How To Divide An Inherited Account Evenly

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Money Divided

There is no accounting for how many heirs an account might need to be divided among in an estate plan. There might be 3 beneficiaries or there might be 7, 11 or 13. Here are the best practices for how to divide the estate.

Dividing the estate should not trigger a taxable event. Beneficiaries will have different tax circumstances and as much as possible the sale of appreciated assets in taxable accounts should be avoided. Similarly the realization of losses should be left to each beneficiary to determine the appropriateness and the timing of such an event. This means that the best practice will not try to be the financial advisor of each beneficiary when you are dividing the estate. That way, after division each beneficiary can make the decision based on their own life circumstances. You could take short cuts and try to buy and sell in taxable accounts on behalf of all the heirs, but as we will see, this is not necessary.

Here are the steps to divide an estate. For our example we will use three musketeers, Athos, Porthos and Aramis, named as heirs of a taxable account of stocks, bonds and mutual funds. Here are the account holdings:

  • 351.362 shares of XYZ mutual fund @ $36.34/shares worth about $12,768.49
  •  2,000 shares of ABC stock @ $100/share worth about $200,000. (the holding is comprised of two trade lots of 1,000 shares each and each trade lot has a different cost basis)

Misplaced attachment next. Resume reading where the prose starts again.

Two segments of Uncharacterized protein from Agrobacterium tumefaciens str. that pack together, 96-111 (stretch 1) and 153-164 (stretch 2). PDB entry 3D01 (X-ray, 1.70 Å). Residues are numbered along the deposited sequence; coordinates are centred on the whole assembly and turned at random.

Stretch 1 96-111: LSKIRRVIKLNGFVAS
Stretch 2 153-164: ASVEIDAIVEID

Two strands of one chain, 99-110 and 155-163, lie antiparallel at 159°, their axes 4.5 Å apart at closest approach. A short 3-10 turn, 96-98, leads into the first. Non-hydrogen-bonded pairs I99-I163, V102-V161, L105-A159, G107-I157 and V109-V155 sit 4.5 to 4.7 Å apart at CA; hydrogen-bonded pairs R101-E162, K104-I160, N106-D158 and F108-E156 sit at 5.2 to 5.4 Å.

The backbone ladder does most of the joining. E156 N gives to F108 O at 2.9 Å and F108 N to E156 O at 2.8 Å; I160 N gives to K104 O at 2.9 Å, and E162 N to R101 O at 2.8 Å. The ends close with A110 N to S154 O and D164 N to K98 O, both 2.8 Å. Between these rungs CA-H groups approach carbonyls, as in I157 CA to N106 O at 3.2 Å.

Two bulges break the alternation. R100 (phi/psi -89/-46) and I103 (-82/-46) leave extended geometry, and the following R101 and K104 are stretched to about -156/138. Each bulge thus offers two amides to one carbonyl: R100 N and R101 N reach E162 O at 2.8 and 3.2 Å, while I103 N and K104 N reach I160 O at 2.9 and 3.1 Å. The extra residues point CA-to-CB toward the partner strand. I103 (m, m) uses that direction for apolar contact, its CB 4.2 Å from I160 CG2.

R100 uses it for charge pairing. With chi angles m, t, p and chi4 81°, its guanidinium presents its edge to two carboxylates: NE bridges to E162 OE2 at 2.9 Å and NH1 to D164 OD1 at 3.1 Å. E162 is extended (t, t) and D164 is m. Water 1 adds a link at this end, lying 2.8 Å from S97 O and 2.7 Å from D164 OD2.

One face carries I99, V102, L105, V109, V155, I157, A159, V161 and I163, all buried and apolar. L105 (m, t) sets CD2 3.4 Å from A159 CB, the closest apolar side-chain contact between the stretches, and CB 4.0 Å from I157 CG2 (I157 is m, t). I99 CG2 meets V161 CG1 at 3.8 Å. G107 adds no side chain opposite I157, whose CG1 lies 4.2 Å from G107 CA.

• $85,000 face value of  CorpCorp bond @$97.00 par value worth about  $82,450 (and traded in $5,000 face value units)
  • $100,000 face value of MuniMuni bond @$102.00 par value worth about $102,000 (and traded in $5,000 face value units)
  • A little bit of cash, $5,236.45

The total account value is $402,454.94 making each musketeer’s share at $134,151.64 with two pennies left over.

Here is how to divide the account:

The 351.362 shares of XYZ mutual fund can be divided into three equal portions of 117.12 shares for each musketeer. This leaves 0.002 shares left over.

Athos and Porhos will receive 117.121 shares and Aramis will receive 117.120 shares plus 0.001 times the closing valuation of XYZ mutual fund on the day of transfer. This will probably result in Aramis receiving about 4 cents in lieu of missing out on 0.001 share. The shares can be transferred and then after the fact look at the mutual fund’s valuation at the close of business that day.

2,000 shares of ABC stock are comprised of two different trade lots:

  • 1,000 shares purchased 1 year ago @$80/share
  • 1,000 shares purchased 6 months ago @$105/share

Both positions can be divided into 333 share equal portions. That leaves just two shares to be divided, each with a face value of $100.

Obviously if one of the musketeers is in the zero percent capital gains tax bracket it would be better for them to have the appreciated share. And if one of the musketeers is in the highest 33.8% capital gains tax bracket it would be better for them to have the share with a loss. Assuming all else is equal and they are all in the 15% capital gains tax bracket, the value of each share is the closing valuation on the day of transfer adjusted for 15% capital gains taxes:

  • 1 share of the $80 cost basis = $100 – $3 (15% of $20 gain) = $97.00
  • 1 share of the $105 cost basis = $100 + $0.75 (15% of $5  gain) = $100.75

So in dividing it equally use these portions:

  • 1 shares of the $80 cost basis + $3.75
  • 1 shares of the $105 cost basis
  • $100.75 in cash